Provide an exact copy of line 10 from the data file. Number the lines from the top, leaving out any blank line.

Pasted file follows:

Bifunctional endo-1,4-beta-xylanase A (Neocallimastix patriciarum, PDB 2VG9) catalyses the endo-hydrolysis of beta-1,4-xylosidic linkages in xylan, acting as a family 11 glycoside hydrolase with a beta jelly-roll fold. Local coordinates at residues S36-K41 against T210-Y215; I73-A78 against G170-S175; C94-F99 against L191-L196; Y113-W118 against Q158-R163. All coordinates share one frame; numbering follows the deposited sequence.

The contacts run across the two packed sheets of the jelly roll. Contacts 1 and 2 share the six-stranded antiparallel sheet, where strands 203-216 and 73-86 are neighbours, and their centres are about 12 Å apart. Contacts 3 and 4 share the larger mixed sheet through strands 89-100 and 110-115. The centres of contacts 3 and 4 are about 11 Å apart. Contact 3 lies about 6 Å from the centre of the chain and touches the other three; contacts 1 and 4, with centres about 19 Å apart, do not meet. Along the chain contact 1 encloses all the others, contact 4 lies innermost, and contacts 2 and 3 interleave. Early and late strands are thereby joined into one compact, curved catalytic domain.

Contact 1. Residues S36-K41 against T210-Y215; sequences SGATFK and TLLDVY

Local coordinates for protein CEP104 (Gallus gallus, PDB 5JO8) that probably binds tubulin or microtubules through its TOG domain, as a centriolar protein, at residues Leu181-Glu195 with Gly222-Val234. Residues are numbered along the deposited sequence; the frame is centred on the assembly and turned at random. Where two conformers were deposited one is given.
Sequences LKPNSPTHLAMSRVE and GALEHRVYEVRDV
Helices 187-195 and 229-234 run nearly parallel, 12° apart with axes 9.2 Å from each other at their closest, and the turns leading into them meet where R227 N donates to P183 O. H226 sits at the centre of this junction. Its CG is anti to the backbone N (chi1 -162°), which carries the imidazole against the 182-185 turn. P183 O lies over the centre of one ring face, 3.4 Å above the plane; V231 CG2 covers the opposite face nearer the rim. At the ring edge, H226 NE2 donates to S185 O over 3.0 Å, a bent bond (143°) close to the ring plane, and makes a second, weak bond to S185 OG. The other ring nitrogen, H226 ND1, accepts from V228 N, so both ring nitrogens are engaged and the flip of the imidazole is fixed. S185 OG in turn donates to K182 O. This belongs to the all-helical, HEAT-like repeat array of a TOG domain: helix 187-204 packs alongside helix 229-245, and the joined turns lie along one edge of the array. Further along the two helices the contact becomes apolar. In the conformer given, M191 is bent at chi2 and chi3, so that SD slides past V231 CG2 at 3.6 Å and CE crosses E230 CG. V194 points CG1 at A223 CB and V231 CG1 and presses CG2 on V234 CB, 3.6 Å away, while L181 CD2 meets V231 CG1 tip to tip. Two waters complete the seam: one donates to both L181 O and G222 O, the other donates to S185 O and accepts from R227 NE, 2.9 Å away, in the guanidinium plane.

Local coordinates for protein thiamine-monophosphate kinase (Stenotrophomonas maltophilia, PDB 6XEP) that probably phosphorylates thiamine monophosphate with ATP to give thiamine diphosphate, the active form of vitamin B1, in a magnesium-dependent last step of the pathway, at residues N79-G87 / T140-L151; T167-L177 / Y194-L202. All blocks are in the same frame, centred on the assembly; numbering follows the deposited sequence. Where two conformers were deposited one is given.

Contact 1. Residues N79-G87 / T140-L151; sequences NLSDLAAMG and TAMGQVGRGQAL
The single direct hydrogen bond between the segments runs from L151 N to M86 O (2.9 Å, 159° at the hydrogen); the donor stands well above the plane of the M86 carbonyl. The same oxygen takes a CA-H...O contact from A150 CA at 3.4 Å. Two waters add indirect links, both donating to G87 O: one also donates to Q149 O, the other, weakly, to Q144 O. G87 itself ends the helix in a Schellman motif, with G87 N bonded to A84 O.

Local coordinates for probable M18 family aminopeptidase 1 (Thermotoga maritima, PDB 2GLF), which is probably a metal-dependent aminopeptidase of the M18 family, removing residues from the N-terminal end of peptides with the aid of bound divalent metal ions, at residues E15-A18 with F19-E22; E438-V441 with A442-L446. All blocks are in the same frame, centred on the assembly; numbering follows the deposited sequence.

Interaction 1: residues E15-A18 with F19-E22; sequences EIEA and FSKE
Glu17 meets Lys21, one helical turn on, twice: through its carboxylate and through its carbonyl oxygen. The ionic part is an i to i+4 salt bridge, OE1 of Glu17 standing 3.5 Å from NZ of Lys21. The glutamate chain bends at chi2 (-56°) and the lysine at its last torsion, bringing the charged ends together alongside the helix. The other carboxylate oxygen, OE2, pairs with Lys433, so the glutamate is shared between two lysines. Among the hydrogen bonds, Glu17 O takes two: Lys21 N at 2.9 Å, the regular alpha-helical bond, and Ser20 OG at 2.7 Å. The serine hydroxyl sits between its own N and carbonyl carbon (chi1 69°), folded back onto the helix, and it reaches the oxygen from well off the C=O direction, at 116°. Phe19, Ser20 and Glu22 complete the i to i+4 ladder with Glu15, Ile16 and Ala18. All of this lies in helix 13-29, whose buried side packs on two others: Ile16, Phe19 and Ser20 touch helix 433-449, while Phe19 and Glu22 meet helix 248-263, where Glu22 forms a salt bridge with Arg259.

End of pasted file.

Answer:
Local coordinates for probable M18 family aminopeptidase 1 (Thermotoga maritima, PDB 2GLF), which is probably a metal-dependent aminopeptidase of the M18 family, removing residues from the N-terminal end of peptides with the aid of bound divalent metal ions, at residues E15-A18 with F19-E22; E438-V441 with A442-L446. All blocks are in the same frame, centred on the assembly; numbering follows the deposited sequence.